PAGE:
The financial and economic headwinds facing corporate issuers are one obvious cause of the slowdown in earnings. Alongside weakening consumer confidence, management sentiment is waning, which is reflected in slowing corporate expenditure.
But there are other trends we have observed which are impacting results. For one, the US labour market remains tight and—should wage pressures remain—this would be a clear risk to profit margins going forward. That said, there is increasing talk of hiring freezes in Q3 earnings updates.
The strength of the US dollar is also a distinct earnings headwind for those US companies with significant foreign revenue exposure. We estimate that around 30% of S&P 500 revenues are domiciled outside the US, with technology—where foreign revenue exposure is approximately 60%—the most exposed sector. We expect that US dollar strengthening could account for a 3-5% drop in forward earnings guidance in 20223.
On the upside, while more persistent inflation is an ongoing challenge for corporates, pricing power remains robust across the consumer staples and services sectors. For example, PepsiCo and Unilever have recently raised average prices to more than compensate for volume shortfalls.
The latest earnings season highlights some of the hurdles facing credit issuers, and there are likely further perils ahead. While corporate bond spreads have recently widened, there is potential for further spread expansion as economic growth slows and a recession bites – although higher yields will ultimately provide better shock absorption against any market turbulence.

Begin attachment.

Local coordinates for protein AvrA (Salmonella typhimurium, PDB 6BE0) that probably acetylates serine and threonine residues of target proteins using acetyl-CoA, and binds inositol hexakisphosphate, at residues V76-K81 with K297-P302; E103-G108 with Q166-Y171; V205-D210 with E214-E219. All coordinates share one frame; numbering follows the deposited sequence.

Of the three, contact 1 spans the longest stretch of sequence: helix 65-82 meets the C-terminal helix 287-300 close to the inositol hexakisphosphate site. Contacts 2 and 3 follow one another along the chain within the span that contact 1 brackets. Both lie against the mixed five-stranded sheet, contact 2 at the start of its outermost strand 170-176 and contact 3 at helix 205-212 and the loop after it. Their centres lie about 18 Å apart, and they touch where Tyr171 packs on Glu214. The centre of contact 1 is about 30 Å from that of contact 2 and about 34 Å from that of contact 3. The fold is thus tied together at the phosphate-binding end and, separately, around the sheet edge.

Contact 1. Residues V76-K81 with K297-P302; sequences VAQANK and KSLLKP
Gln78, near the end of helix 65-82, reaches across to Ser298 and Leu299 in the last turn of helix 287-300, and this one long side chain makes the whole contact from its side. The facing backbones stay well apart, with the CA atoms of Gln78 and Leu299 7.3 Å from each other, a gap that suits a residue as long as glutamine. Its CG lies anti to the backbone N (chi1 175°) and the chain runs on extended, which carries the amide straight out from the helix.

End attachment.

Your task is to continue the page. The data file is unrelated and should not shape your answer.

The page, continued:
Within investment-grade bonds, many issuers have been more disciplined in their financing than in prior cycles and have maintained strong balance sheets. As a result, outside of a large market downturn, we feel a broad wave of ratings downgrades is unlikely. We feel that the best approach for active investors in this environment from a risk-reward perspective is to focus on a core allocation to higher-quality, defensive credits that are less sensitive to a weakening global economy.
Among lower-quality bonds, the challenging market backdrop is creating more dispersion and giving rise to more attractive entry points, provided, of course, that they are selected on an individual basis and with care. In high-yield debt, our preference is for the higher-quality tranches of the market, with security selection likely to be the most important driver of performance in the coming quarters.
Written in collaboration with Maria Colangelo, Vanguard senior credit analyst and co-head of the global industrials team, Alicia Low, senior analyst and manager, global credit research, and Maija Sankauskaite, investment analyst, global credit research.
1 Source: Bloomberg as at 31 October 2022.
2 Source: Bloomberg, 1 January 2022 to 31 October 2022.
3 Source: Vanguard.